Wednesday, December 14, 2011

Favorite Books of 2011

This just in: I'm a reader. I love to read, I read all the time, and sometimes I even review books on Daemon's Books! I have piles of books all over my house both that I've purchased for myself and some that I get from publishers to review. While this is an AMAZING perk to my job, it also requires me to invest in a new bookshelf.

Since I do read so much, I come across the good, the bad, and the very, very ugly. I primarily like to stick to horror or fantasy novels, however I will (literally) ready anything that is put in front of me. 2011 was a great year for books, and I honestly cannot thank Daemon's Books enough for the opportunity to read things that I would never pick up on my own. There is one thing that I've learned is that "never judge a book by it's cover" is actually very true! And now - my favorite books of 2011.

Pages: 384

Let's talk about how at the fourth page of Ready Player One I declared it my favorite book of all time. This novel bumped Atlas Shrugged (which held the number one spot for years) within two page turns. More on why I don't know if it was entirely fair in another blog post. Let's talk about Ready Player One. If you are a child of the 80s, like the 80s, or even have one fond memory of the 80s, you need to read this book.

Ernest Cline is a fanboy, and he takes his love of pop culture, video games, and the 80s and rolls them into one amazing, fantastic, perfect, spectacular novel. I loved it because I'm a complete geek and obsessed with pop culture, BUT everyone needs to read this book.

It takes place in the not so distant future of 2044, and society has basically collapsed. To escape, people from all over play in a virtual world called the Oasis. The creator of the Oasis, James Halliday kicks the bucket, leaving millions of dollars behind. There's a twist, though - Halliday left several "keys" around the Oasis for players to find. Whoever cracks the code gets his millions.

It's a freaking video game mixed with 80s movies but in book form!! I could not ask for anything better in a novel. With references to Back to the Future, Ghostbusters, Joust, and tons of other geeky things, I almost cried from disappointment when I finished Ready Player One. Instead, I just stared it over.

Pages: 352
Buy Miss Peregrine's Home for Peculiar Children

Like Lydia says in Beetlejuice "I, myself, am strange and unusual..." so Miss Peregine's Home for Peculiar Children jumped out at me from the start. The title and the artwork drew me in and I LOVED the way the creepy, unsettling pictures actually played a big part of the story.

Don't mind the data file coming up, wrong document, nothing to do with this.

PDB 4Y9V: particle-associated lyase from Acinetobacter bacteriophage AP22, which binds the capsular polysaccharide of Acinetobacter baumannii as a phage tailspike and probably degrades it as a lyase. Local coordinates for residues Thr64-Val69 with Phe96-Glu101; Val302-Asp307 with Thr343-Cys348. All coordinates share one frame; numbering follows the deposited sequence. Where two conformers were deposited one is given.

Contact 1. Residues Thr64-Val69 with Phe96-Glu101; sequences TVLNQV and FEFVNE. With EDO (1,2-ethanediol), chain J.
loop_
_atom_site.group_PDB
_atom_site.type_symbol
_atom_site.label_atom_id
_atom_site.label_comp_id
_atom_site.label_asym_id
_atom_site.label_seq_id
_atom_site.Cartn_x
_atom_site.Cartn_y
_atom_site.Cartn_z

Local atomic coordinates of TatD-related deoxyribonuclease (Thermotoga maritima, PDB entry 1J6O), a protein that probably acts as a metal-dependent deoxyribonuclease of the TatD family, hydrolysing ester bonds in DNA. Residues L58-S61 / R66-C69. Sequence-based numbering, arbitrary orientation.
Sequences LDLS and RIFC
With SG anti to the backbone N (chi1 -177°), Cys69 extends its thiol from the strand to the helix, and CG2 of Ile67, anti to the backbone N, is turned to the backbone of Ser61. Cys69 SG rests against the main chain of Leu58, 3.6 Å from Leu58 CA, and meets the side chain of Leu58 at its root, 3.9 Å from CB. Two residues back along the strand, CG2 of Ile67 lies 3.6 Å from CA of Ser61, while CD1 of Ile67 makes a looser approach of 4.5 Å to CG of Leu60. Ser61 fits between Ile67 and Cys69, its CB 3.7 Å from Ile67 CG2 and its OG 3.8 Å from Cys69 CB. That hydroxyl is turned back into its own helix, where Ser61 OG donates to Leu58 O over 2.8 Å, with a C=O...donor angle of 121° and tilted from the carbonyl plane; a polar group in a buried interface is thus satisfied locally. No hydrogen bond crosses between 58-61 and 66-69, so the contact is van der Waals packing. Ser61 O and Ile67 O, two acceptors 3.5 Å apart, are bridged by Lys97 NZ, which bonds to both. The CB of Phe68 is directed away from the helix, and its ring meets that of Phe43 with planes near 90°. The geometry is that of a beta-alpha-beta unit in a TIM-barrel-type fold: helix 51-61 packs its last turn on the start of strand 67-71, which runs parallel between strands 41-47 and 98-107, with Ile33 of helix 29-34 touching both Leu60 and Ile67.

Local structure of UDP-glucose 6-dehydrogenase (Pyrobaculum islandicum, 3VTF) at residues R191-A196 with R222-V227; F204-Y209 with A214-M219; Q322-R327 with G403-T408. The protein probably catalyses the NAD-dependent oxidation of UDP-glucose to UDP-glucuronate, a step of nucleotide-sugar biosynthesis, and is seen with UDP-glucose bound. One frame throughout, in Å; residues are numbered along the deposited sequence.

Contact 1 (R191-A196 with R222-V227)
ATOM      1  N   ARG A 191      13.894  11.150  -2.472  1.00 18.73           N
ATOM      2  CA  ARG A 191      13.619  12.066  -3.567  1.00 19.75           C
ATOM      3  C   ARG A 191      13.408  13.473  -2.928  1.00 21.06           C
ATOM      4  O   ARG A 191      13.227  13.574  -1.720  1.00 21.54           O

Jacob, a sixteen year old, is set on an adventure to a remote island after the death of his grandfather. The old man used to tell Jacob stories of an old orphanage with children that were able to communicate telepathically, hold fire in the their hands, and walk without touching the ground. Jacob only thought these were stories, but when he arrives on the island, he discovers that not only could the home for peculiar children be an actual place - the residence of the home may never have left!

It was dark, it was creepy, and it gave off a very Tim Burton-seque feel. The images (I'd forgotten how great it is to read a book with pictures) didn't distract like I thought they would - they actually just heightened the, well, peculiar feel of the novel. I loved it - but it was right up my alley.

Pages: 320

Generally I'm not a fan of fiction mixing with my history, especially when it has to do with the Salem witch trials. However, Deliverance from Evil didn't stray too much from the events that happened back in 1692. The main story focuses on a fictional character that is accused of practicing witchcraft, and follows his journey through prison and beyond.

I'm (slightly) obsessed with the witch trials, so this book was right up my alley. I loved that Frances Hill used actual victims of that time as characters in the novel. It was fun knowing the history, being able to pick out the real people and follow their journey through the pages of the book.

Again, I am totally biased when it comes to this part of history, so the book could have been horrible and I probably would have liked it. Thankfully it wasn't, and also wasn't completely inaccurate, and didn't make the characters into a mockery.

 Pages: 464
Don't Breathe A Word

What did I learn from Don't Breathe a Word? If someone ever asks you if you want to be queen of the fairies? NEVER, under any circumstances, agree to it!

Don't Breathe a Word was scary. And I don't scare easily, especially when it comes to books (except when I read The Exorcist and I literally could not sleep for a few days). The concept of the novel is simple - Sam lost his sister when she was eight. One day Lisa says that she's going to go visit the king of the fairies and she never returns.

Cut to 15 years later when Lisa (or is it?!) returns and crazy stuff starts to happen that actually solidifies her claims of being abducted by fairies. And then even stranger things start to happen, and poor Sam. It just seems like the entire world is out to get him.

Honestly? Don't Breath a Word was one of the best books I've ever read. I immediately recommended it to everyone I've ever known. While the premise sounds a little strange, just trust me on this one - you will NOT be disappointed. 

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